Chorus swells in support of banks break-up
Calls have resurfaced for the break-up of China's big-four state banks.
'China needs competitive banks, not large banks,' Salomon Smith Barney senior economist Huang Yiping said. 'We believe breaking up at least some of the large banks is necessary to avoid the 'too big to fail' problem.'
Mr Huang's latest call comes in the wake of a chorus of appeals from mainland-based critics, who have long urged policymakers and regulators to split up the big four to end the control they exert over the financial system and promote effective competition.
The targets of the critics are the Industrial and Commercial Bank of China (ICBC), the Bank of China, China Construction Bank and the Agricultural Bank of China - which between them control 70 per cent of the country's overall banking assets.
The sheer size and reach of the big four throughout the financial system means Beijing cannot afford to have any one of them fail, which raises considerable concern in the minds of critics over 'moral hazard'.
The big four rank among the world's largest in terms of assets, though they lag well behind by most performance and credit quality measures.
The asset size of ICBC, which is about half that of Citigroup, is equivalent to 45.3 per cent of China's gross domestic product last year. By comparison, Citigroup's assets amounted to just 6.4 per cent of the United States GDP, while Deutsche Bank's asset base amounted to 5.1 per cent of German GDP, Mr Huang said.
'Splitting the big banks into smaller ones could break down monopolies and promote competition. Scale efficiency doesn't automatically come with size,' he said.
The break-up would also make banking reforms more effective and facilitate strategic alliances and public listings.
'Given the state banks' size, not many institutions could afford to hold even a small proportion of their equity. The break-up could improve the banks' quality and affordability for investors, although the 15 per cent cap [applied to foreign stake-holdings] will remain a constraint,' he said.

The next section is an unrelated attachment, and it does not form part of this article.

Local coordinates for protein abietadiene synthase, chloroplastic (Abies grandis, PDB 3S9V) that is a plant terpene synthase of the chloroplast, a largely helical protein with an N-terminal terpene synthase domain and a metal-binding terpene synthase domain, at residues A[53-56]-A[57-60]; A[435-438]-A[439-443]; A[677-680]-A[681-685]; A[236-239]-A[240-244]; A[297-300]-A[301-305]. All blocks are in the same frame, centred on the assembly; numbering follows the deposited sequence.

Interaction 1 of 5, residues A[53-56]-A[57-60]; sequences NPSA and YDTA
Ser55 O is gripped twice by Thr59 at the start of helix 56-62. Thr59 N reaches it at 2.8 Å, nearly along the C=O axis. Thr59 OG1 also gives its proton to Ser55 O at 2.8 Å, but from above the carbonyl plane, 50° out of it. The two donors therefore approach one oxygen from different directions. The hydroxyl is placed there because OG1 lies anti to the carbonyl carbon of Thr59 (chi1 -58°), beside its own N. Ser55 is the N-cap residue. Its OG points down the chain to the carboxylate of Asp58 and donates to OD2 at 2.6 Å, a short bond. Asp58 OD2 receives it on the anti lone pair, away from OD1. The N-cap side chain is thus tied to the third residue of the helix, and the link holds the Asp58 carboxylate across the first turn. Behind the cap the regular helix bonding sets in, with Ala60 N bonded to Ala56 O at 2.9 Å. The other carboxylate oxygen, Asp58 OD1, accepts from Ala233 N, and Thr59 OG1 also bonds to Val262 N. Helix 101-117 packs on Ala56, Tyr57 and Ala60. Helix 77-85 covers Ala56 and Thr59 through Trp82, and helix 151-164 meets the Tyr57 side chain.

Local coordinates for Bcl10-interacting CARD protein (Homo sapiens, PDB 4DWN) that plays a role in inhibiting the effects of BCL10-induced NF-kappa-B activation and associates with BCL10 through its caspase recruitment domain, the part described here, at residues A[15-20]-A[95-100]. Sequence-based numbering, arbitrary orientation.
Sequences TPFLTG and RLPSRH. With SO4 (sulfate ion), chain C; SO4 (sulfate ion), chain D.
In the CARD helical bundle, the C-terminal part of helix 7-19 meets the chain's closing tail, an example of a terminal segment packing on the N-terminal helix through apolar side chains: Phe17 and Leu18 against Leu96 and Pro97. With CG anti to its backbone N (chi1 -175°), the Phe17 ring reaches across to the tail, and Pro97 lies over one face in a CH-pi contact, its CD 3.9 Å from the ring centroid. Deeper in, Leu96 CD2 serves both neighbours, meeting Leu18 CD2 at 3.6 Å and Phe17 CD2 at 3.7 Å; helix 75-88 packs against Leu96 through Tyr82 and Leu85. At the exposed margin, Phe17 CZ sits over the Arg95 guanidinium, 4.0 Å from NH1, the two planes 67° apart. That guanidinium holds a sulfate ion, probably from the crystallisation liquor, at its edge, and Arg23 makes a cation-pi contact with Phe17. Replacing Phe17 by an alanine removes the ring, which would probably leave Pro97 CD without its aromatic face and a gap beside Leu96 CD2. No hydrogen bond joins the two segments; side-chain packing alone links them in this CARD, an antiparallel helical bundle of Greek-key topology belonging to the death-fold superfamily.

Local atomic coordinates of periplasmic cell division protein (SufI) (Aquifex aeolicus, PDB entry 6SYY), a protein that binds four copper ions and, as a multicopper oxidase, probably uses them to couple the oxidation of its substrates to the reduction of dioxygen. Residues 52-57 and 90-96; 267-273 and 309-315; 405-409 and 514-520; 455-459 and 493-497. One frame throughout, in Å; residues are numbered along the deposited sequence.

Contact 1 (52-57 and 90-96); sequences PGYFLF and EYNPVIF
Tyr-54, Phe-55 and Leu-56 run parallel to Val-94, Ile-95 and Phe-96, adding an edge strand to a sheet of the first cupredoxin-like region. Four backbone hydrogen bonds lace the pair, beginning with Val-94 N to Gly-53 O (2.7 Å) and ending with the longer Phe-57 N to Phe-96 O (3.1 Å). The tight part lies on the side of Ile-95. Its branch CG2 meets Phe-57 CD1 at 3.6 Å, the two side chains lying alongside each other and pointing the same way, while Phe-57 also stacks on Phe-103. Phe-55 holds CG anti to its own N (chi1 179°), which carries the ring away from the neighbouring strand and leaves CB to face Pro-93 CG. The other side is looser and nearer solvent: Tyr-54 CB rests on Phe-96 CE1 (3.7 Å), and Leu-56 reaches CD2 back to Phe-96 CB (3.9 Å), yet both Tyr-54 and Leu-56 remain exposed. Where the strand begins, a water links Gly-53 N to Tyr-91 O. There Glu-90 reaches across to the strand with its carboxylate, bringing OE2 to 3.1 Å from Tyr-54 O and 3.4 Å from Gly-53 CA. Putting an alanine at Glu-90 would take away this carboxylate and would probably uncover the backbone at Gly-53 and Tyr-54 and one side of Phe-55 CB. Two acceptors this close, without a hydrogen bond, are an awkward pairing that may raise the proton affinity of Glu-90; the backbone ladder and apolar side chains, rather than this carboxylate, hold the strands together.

Mr Huang said a break-up of the big four would help fight the 'liquidity trap' conditions - one of the main problems affecting China's economy and its banks - in which lowering interest rates had no impact on channelling banking liquidity into the hands of borrowers.
Long accustomed to central planning, the banks face a lack of policy flexibility. Mr Huang said the split could reduce bureaucracy and improve the effectiveness of any reform measures.
'To make the break-up more effective, the government needs to clean up some banks' books, liberalise interest rates, prevent the new banks being captured by local banks and strengthen bank supervision in order to prevent excessive competition,' he said.
Tackling the big four's market dominance on the mainland has long been the thorniest of challenges confronting China's policymakers. The Asian financial crisis triggered some urgency about tackling the problems head-on.
Now Beijing attaches great importance to banking reforms because they are the key to overcoming the 'liquidity trap' conditions and supporting economic growth, according to Mr Huang.
China also needs to clean up its state banks' bad-debt problems to avoid posing serious risks to its currency and the financial system when it fully opens up its capital market and lifts control on the capital account.
The yuan is now convertible only on the current account.
Elimination of existing bad debts and improvement in new assets were critical for averting a fiscal crisis, Mr Huang said.
Although the break-up case was entirely based on economic considerations, the decision could be a political one, he said.